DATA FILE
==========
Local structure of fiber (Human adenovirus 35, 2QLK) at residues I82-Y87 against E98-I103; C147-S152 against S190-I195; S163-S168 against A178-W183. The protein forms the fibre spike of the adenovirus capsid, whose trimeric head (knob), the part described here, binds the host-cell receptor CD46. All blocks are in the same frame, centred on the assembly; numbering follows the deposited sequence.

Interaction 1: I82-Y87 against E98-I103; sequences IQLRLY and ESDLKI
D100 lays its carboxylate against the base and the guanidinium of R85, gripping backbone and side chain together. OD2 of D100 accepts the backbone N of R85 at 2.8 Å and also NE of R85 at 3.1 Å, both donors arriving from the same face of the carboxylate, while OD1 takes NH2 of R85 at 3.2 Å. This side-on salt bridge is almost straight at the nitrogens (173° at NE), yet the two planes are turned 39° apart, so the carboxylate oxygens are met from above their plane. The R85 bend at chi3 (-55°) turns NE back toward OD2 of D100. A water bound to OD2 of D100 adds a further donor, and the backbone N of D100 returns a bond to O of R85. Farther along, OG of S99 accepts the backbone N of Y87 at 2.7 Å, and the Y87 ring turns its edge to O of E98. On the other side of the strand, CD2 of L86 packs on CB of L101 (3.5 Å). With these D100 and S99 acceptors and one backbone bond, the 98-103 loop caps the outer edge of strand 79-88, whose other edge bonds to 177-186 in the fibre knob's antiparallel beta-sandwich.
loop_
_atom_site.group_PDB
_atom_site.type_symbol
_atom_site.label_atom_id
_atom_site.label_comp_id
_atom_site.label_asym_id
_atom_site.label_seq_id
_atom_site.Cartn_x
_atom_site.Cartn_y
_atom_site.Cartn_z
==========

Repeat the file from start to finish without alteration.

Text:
Local structure of fiber (Human adenovirus 35, 2QLK) at residues I82-Y87 against E98-I103; C147-S152 against S190-I195; S163-S168 against A178-W183. The protein forms the fibre spike of the adenovirus capsid, whose trimeric head (knob), the part described here, binds the host-cell receptor CD46. All blocks are in the same frame, centred on the assembly; numbering follows the deposited sequence.

Interaction 1: I82-Y87 against E98-I103; sequences IQLRLY and ESDLKI
D100 lays its carboxylate against the base and the guanidinium of R85, gripping backbone and side chain together. OD2 of D100 accepts the backbone N of R85 at 2.8 Å and also NE of R85 at 3.1 Å, both donors arriving from the same face of the carboxylate, while OD1 takes NH2 of R85 at 3.2 Å. This side-on salt bridge is almost straight at the nitrogens (173° at NE), yet the two planes are turned 39° apart, so the carboxylate oxygens are met from above their plane. The R85 bend at chi3 (-55°) turns NE back toward OD2 of D100. A water bound to OD2 of D100 adds a further donor, and the backbone N of D100 returns a bond to O of R85. Farther along, OG of S99 accepts the backbone N of Y87 at 2.7 Å, and the Y87 ring turns its edge to O of E98. On the other side of the strand, CD2 of L86 packs on CB of L101 (3.5 Å). With these D100 and S99 acceptors and one backbone bond, the 98-103 loop caps the outer edge of strand 79-88, whose other edge bonds to 177-186 in the fibre knob's antiparallel beta-sandwich.
loop_
_atom_site.group_PDB
_atom_site.type_symbol
_atom_site.label_atom_id
_atom_site.label_comp_id
_atom_site.label_asym_id
_atom_site.label_seq_id
_atom_site.Cartn_x
_atom_site.Cartn_y
_atom_site.Cartn_z